So the Whites were looking comfortable at the break, and became even more so eleven minutes into the second half when Tom Whelan opened up the home rearguard and aimed a low right foot shot past the keeper for the fifth goal.

It was a question of "how many", and it should have been one more on 63 minutes when Roberts put Green in, but with only the keeper to beat he dragged the ball wide of the far post. Shortwood flickered briefly once more but Lewis Fogg missed (!) his opportunity with a weak attempt from the edge of the area.

Brooks was then put in by another searching Roberts ball but indecision saw him send in a delivery which was neither an attempt on goal nor a cross to Kane O'Keefe. The home side then had a half chance when a ball was played inside Colson to Ben Prictor whose 25 yard drive went wide, but that was the finish of any "end-to-end" play as the Whites added a further two goals in three minutes, Brooks atoning for his earlier wasted opportunity with a superb overhead bicycle kick from O'Keefe's cross to make it 6–0 and give him a deserved hat-trick. With eight minutes left Whelan played a short corner to Benson whose delivery was met with a firm O'Keefe header for Salisbury’s seventh.

In a final flourish Prictor again had an effort on goal which Searle saved at the near post, before Salisbury finished the game with a flourish of their own, O'Keefe nearly getting a second with a header that shaved the post before, in time added, the eighth arrived after Benson's low cross was converted by Green (although it was called as an own goal from Ockwell). I must say that I felt it was Green's goal, and the more ideally placed Dave Todd confirmed that. I'm sure Ockwell would prefer that we were right!

What better way to warm up for next Saturday's FA Cup tie against Poole Town at the Ray Mac? In contrast, our visitors will no doubt be smarting from back to back defeats - against Hemel Hempstead at home on Tuesday (2–4), and away to Welling United (2-0), so they will want to get back to winning ways. Help your team prevent that by coming along to the game and creating a large, noisy crowd to help the lads through to the next round. Don’t be fooled into thinking it’s going to be easy!


Shortwood United: L Price, Noakes (Hawes 59), Pricktor, Ockwell, Thwaite, Kibble (Freeman 63), Meredith, Morris, A Price, Marks (Fogg 65), Cox.

Salisbury FC: Searle, Colson, Wheeler (O'Keefe 69), Whelan, Baggridge, Wannell, Herbert (Perrett 57), Roberts, Benson, Brooks, Tavares (Green 37).
Subs not used: Hart, Young.

Attendance: 164​

Referee: I Gelov.

MATCH REPORT: Farnborough 2 Salisbury 3

Farnborough FC 2 Salisbury FC 3
FA Cup 1st Qualifying Round
Saturday, 2 September 2017

By Alec Hayter

It looked a close game if you judge these things by the final score, but in actual fact, in all but periods totalling about 20 minutes the Whites were masterful and in total control of this cup tie, fully deserving their success and a place in Monday' s draw. After the game, Boro's Manager Spencer Day was fulsome in his praise, saying that although in recent games his side had been unlucky to come out on the wrong end of things, on this occasion his side were "well beaten", which is a tremendous tribute considering that Farnborough play in the Southern Premier League. Although they have had their problems with injuries and suspensions, I don't need to reiterate that that's been the case with ourselves, but all those who played a part in today's victory did their jobs, without exception, with a freedom seldom seen in league games when of course they labour under the expectation resulting from their installation as one of the favourites for promotion even at this early stage of the season.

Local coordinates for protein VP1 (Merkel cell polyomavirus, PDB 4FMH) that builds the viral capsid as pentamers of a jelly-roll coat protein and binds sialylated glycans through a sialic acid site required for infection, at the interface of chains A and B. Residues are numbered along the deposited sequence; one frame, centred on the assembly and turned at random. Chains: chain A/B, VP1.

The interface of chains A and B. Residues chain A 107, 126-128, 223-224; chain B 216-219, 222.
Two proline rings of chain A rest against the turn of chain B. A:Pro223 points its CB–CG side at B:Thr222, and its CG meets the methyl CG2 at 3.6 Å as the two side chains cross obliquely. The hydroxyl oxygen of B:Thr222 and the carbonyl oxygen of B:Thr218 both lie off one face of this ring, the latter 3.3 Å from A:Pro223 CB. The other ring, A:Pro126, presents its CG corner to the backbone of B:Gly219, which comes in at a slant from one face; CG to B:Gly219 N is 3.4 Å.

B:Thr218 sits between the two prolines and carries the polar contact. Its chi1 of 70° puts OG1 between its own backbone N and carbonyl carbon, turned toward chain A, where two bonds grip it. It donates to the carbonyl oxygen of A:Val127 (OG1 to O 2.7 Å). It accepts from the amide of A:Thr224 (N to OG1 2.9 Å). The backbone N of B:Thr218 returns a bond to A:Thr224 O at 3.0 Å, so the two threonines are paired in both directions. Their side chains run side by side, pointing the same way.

Any neutral in attendance at Farnborough would have been forgiven for thinking that Salisbury were playing at home, such was the superb vocal support given to their side by those who made the trip. Those who didn't make the trip, needless to say, missed a treat.

The Whites took control of things straight from the whistle, playing some good football on a decent surface, and after Lewis Benson sent over a 10th minute corner they had their first effort with Marvin Brooks, back to goal, looping a header wide of the target. A couple of minutes later the home side had a chance following the loss of the ball in midfield and Chris Regis was able to cut inside but screwed his right foot effort wide when maybe he should have done better. That brought an immediate response from Salisbury when Benson got the ball wide on the left and cut in before sending a right foot effort across keeper Liam Stone and in off the far post for a valuable 12th minute lead.

Shortly afterwards Tom Whelan saw a left foot shot from the edge of the box deflected wide, and apart from a cross from Nic Ciardini which landed harmlessly on top of the net, nothing was seen of the Farnborough attack until the 30th minute when Perry Coles' corner was headed wide at the far post by Taofiq Olomowewe. Another slight jolt to the Whites' progress had the same effect as before as on 35 minutes, whilst Farnborough's Jack Saville was off the pitch for treatment for a head injury, Claudio Herbert chased the ball down to the byeline, having robbed keeper Stone, and cut in before seeing a left foot shot deflected into the danger area where, unfortunately, there was no one on hand to put the ball in the net.